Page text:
I would be happy to try to answer questions.
QUESTION: So there is a report saying that your purpose here is because some Malaysian banks are involved in the transfer of monies for North Korea to Myanmar for their weapons. So could you confirm this?
AMBASSADOR GOLDBERG: We came for the reasons that I mentioned, which include Malaysia’s experience and expertise in financial areas, our cooperation within ASEAN and within the region to implement the resolutions, not for any specific matter. Although, we will continue to share information with many countries about activities on North Korean nuclear and proliferation activities. We think that it is important to share that information and to make sure that whatever trade is taking place, whatever financial activities are taking place, are legal and do not violate the U.N. resolutions. These are not things that give us great pleasure, but they are necessary to return to a meaningful process on denuclearization and non-proliferation.
QUESTION: I would like to ask, what do you think of Malaysia’s compliance with the sanctions? And the second part of my question, is the U.S. Treasury considering its own measures to clamp down on North Korean finances with suspected links to illicit trade?
AMBASSADOR GOLDBERG: As for Malaysia, I think what we found both in China and Malaysia, and with our other diplomatic contacts over the past couple of weeks, is a seriousness of purpose from all the countries in the region in implementing the resolutions. We now are down to the question of brass tacks about how you do that, information-sharing, and cooperation. So as a general principle, we have gotten a good response from countries, including Malaysia. This is a UN obligation. This is a multilateral obligation. It is something that is important for countries that believe in the international system and international law. As for our own position, our intention is to fully implement the U.N. resolutions. And insofar as we have measures that can be used to implement them – within the confines of what we have set out – but also to press home that the need for greater transparency and greater ability to shine a light on North Korea’s activities, we will take them.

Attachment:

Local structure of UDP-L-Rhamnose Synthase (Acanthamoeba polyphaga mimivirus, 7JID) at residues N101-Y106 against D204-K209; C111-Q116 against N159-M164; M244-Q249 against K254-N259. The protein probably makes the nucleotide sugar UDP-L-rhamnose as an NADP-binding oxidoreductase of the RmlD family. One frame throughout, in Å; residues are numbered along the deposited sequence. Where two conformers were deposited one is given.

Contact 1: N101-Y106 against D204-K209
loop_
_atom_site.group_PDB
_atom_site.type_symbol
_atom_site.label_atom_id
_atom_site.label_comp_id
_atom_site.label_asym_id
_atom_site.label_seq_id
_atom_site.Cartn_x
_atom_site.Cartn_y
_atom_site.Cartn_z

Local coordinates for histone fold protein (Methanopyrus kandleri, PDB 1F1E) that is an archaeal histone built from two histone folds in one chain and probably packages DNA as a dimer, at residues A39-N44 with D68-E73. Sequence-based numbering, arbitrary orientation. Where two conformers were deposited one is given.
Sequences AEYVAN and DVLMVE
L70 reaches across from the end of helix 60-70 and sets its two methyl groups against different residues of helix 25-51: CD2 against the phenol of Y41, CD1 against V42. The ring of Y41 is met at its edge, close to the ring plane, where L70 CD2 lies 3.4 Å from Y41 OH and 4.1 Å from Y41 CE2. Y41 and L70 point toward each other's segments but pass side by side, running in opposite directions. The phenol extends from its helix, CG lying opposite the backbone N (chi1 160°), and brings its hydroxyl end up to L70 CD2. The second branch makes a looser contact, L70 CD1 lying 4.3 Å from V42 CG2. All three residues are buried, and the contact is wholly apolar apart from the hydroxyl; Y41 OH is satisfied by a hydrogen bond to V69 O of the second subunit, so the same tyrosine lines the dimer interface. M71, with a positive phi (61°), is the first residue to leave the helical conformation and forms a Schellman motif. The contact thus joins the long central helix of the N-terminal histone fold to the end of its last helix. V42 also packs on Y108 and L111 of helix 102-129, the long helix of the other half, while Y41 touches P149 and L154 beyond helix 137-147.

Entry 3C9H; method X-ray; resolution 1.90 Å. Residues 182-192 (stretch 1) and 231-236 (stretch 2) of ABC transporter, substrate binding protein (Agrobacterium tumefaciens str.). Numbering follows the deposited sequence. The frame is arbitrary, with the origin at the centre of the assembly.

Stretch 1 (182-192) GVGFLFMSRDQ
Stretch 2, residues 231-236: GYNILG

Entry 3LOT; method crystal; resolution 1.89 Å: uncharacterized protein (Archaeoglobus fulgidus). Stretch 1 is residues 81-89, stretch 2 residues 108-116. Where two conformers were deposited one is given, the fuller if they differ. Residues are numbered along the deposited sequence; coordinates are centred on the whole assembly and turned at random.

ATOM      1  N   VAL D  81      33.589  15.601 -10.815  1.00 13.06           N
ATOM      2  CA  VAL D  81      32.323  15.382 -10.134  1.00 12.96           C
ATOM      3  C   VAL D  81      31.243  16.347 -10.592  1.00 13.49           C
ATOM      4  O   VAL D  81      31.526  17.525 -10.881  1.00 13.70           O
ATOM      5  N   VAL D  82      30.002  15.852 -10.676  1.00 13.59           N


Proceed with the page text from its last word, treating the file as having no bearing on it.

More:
QUESTION: So are you dismissing these reports that North Korean funds are being channelled through Malaysian banks?
AMBASSADOR GOLDBERG: What I would say is that we are sharing information; I was referring to speculation about one particular matter. We are sharing information, we want to make sure that the whole international banking system is safe and secure, and it is the responsibility of every government. And we will share information as it becomes available, with the Malaysian government and with other governments, about possible uses of the banking system that are outside of those principles. And I think there is a very strong willingness from Malaysia and from other countries to do their part. It is a complicated matter, it is a complicated area, in looking at the financial sector. But we all have that responsibility, and we will share information when it is at our disposal. Thank you.